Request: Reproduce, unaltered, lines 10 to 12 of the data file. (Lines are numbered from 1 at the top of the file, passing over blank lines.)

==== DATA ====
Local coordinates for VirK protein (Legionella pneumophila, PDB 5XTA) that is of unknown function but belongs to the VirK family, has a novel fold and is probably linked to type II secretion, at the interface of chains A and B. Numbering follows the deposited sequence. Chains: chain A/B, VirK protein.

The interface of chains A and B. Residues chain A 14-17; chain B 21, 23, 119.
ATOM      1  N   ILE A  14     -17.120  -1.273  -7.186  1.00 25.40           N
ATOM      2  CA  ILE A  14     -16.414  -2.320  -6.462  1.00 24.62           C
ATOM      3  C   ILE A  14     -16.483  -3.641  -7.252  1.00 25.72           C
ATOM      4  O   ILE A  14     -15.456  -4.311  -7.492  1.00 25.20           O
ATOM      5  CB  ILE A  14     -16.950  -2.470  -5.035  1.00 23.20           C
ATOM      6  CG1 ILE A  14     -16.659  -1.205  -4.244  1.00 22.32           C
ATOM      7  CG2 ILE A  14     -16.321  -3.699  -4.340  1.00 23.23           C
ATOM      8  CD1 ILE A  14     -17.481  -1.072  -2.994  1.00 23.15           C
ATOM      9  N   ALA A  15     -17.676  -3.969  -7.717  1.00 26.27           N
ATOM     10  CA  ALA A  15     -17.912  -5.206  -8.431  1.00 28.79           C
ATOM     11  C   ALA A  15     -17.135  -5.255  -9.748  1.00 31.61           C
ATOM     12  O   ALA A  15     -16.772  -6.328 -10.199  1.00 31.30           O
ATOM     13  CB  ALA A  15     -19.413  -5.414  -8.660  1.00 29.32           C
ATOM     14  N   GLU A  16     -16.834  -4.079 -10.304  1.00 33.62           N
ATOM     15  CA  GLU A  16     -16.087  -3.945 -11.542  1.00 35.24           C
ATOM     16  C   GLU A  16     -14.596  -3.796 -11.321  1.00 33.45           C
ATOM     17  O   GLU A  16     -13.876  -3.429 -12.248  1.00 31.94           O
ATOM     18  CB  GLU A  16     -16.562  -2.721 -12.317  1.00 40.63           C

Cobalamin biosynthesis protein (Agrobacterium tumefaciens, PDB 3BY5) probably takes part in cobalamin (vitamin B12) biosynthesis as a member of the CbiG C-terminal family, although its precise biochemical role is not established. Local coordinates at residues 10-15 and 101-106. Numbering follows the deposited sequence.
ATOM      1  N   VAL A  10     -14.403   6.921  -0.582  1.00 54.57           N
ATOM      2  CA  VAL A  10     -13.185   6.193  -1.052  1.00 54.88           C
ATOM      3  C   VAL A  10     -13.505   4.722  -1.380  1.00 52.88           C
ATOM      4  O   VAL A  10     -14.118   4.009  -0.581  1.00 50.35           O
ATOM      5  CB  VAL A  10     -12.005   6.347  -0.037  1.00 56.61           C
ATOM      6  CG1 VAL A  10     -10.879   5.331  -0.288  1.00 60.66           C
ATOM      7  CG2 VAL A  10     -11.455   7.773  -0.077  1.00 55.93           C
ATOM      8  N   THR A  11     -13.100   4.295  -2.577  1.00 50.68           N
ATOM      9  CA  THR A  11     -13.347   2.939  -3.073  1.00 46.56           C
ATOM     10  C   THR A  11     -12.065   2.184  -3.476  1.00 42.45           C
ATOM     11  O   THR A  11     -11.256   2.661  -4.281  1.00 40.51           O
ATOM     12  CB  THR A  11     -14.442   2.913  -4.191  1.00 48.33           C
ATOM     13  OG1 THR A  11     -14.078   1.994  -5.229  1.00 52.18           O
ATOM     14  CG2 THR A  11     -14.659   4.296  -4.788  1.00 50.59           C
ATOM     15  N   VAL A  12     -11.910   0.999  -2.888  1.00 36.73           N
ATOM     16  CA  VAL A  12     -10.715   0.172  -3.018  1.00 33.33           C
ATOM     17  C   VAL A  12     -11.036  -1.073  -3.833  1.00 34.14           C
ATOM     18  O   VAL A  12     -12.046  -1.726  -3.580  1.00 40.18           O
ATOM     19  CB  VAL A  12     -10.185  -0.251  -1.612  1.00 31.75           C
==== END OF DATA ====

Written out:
ATOM      8  CD1 ILE A  14     -17.481  -1.072  -2.994  1.00 23.15           C
ATOM      9  N   ALA A  15     -17.676  -3.969  -7.717  1.00 26.27           N
ATOM     10  CA  ALA A  15     -17.912  -5.206  -8.431  1.00 28.79           C